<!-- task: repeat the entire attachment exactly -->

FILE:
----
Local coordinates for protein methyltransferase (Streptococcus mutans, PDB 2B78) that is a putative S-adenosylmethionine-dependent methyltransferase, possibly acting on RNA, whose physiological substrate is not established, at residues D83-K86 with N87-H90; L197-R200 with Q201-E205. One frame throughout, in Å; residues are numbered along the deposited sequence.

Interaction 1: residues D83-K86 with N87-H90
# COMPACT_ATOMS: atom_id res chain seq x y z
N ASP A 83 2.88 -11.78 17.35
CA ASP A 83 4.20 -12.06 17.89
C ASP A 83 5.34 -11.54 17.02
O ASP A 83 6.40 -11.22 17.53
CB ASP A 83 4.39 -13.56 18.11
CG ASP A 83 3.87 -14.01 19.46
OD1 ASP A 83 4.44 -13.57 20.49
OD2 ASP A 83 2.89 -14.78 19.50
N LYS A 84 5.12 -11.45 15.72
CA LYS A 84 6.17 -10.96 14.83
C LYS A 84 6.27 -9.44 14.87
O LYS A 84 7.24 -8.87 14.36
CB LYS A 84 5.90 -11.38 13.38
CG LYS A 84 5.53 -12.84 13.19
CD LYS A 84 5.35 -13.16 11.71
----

Local coordinates for protein methyltransferase (Streptococcus mutans, PDB 2B78) that is a putative S-adenosylmethionine-dependent methyltransferase, possibly acting on RNA, whose physiological substrate is not established, at residues D83-K86 with N87-H90; L197-R200 with Q201-E205. One frame throughout, in Å; residues are numbered along the deposited sequence.

Interaction 1: residues D83-K86 with N87-H90
# COMPACT_ATOMS: atom_id res chain seq x y z
N ASP A 83 2.88 -11.78 17.35
CA ASP A 83 4.20 -12.06 17.89
C ASP A 83 5.34 -11.54 17.02
O ASP A 83 6.40 -11.22 17.53
CB ASP A 83 4.39 -13.56 18.11
CG ASP A 83 3.87 -14.01 19.46
OD1 ASP A 83 4.44 -13.57 20.49
OD2 ASP A 83 2.89 -14.78 19.50
N LYS A 84 5.12 -11.45 15.72
CA LYS A 84 6.17 -10.96 14.83
C LYS A 84 6.27 -9.44 14.87
O LYS A 84 7.24 -8.87 14.36
CB LYS A 84 5.90 -11.38 13.38
CG LYS A 84 5.53 -12.84 13.19
CD LYS A 84 5.35 -13.16 11.71